The Happiness Trap

Yesterday was an exceptionally bad day. My parents left the house and I began to sob and feel utterly hopeless. Only months ago, this would have been the kind of day where I run to the medicine cabinet and take an overdose. The pain was too great to endure.

I even wrote to my husband and said that I know we won’t reconcile and that we should not reconcile, but the pain I feel is worse now than it was five months ago. I’m still in utter disbelief that my husband, a man I thought was so loyal if nothing else, simply discarded me for another woman because in his words, “You were drying me crazy.”

He wrote back that he was sorry. I didn’t expect more from him. I love him and miss him, but I won’t take any action to get him back. I am desperate to heal and move on. Of course, his heart is closed to me anyway.

I finally went to take an ativan and within thirty minutes had calmed down. I continued to work on my website and I realized that, since I cannot run right into another relationship, since I must take care of my health, and not give in to using alcohol, drugs, or food to calm myself, I must really put all my energy into getting fit and my website. Period. Nothing else. I began to feel a bit better, of course that was mostly the drug, but later I sat to read a self help book recommended by my psychiatric nurse practitioner called, “The Happiness Trap” by Russ Harris and within a few pages I felt I had finally found the book for me.


The book is based on Acceptance and Commitment Therapy (ACT) which appealed to me, but this book, rather than the ACT workbook I bought a few weeks ago, seems to be in language that I can relate more to.

In a section about the myth that “You should be able to control what you think and feel” I got out my pen and underlined the following,

“The fact is, we have much less control over our thoughts and feelings than we would like. It’s not that we have no control; it’s just that we have much less than the “experts” would have us believe. However, we do have a huge amount of control over our actions. And it’s through taking action that we create a rich, full, and meaningful life.”

It goes on to say that this myth is so widely believed that we tend to feel inadequate when our attempts to control our thoughts and feelings fail.

Those words just jumped off the page to me and I was so comforted by them. I am actually excited to sit down and read more today. I’m so busy that I will probably take weeks and weeks to get through the book. My therapist told me I could bring it in and work on it with her, so I think that’s a good idea.

I woke up today, still melancholy, and went to the staff meeting from 9a-noon at the kids center, then I came home to check email and eat a bit, and then I forced myself to go to the pool and swim for an hour. So glad I did. Now and then I found myself composing a letter “to the other woman” but kept stopping myself and just made myself count laps. I could see that it would only make feel sad, and I don’t need that.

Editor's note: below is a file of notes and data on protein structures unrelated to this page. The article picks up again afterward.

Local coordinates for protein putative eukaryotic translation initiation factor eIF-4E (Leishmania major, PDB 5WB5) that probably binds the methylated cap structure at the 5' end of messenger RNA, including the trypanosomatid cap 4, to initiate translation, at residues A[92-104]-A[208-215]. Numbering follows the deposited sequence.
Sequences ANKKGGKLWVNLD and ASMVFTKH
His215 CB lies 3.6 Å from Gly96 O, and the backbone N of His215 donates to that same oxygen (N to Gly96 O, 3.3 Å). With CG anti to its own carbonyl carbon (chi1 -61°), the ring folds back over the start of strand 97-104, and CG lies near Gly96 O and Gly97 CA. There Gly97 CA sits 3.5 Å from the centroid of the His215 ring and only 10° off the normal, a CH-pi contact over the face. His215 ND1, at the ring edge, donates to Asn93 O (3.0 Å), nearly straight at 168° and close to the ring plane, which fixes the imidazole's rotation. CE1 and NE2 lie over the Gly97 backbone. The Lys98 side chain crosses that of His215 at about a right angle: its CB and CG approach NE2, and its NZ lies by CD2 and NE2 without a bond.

At training today they talked about how a child’s brain is altered when they are exposed to or experience violence or abuse in their home, and my home was very violent. I was a preemie, and my mother was fearful to hold me, first of all. Then when I was two my father had an affair with a woman he worked with and she had a son by him. My mom began divorce proceedings, but meanwhile she had an affair herself and guess what? Yes, my sister is the product of that affair. But during the year or so that my parents were separated, my mother was a monster. She hated me especially, and she abused me, not to mention that my parent’s fights were very extreme.

I would not have known any of this, but when I was in my early 20s my mom took me to lunch and apologized to me. I didn’t want to hear about it. As a child and teen I had a deep hatred of my mother and never let her get close to me.

My sensitive little brain probably could not process all that intensity and negativity. Perhaps that is why I have always suffered from supposed mental health disorders. I don’t know. I don’t care, either. It’s just a logical assumption.

And now, at 56, I am turning it all around. It’s not just turning and making a small change, it’s massive changes. I’m doing it because even this late in life, I feel I deserve a better future.

If anyone reading this feels they can’t change, believe me you can, but it’s not easy. I wish I had made myself go through this process twenty or thirty years ago.

Today we have the windows and doors open and it’s clear that Spring is almost here. I will not say I am giddy, but today I feel that there is some hope for me.

Forget being happy, I just want to not be miserable and to do some good in the world.

Thanks for reading.


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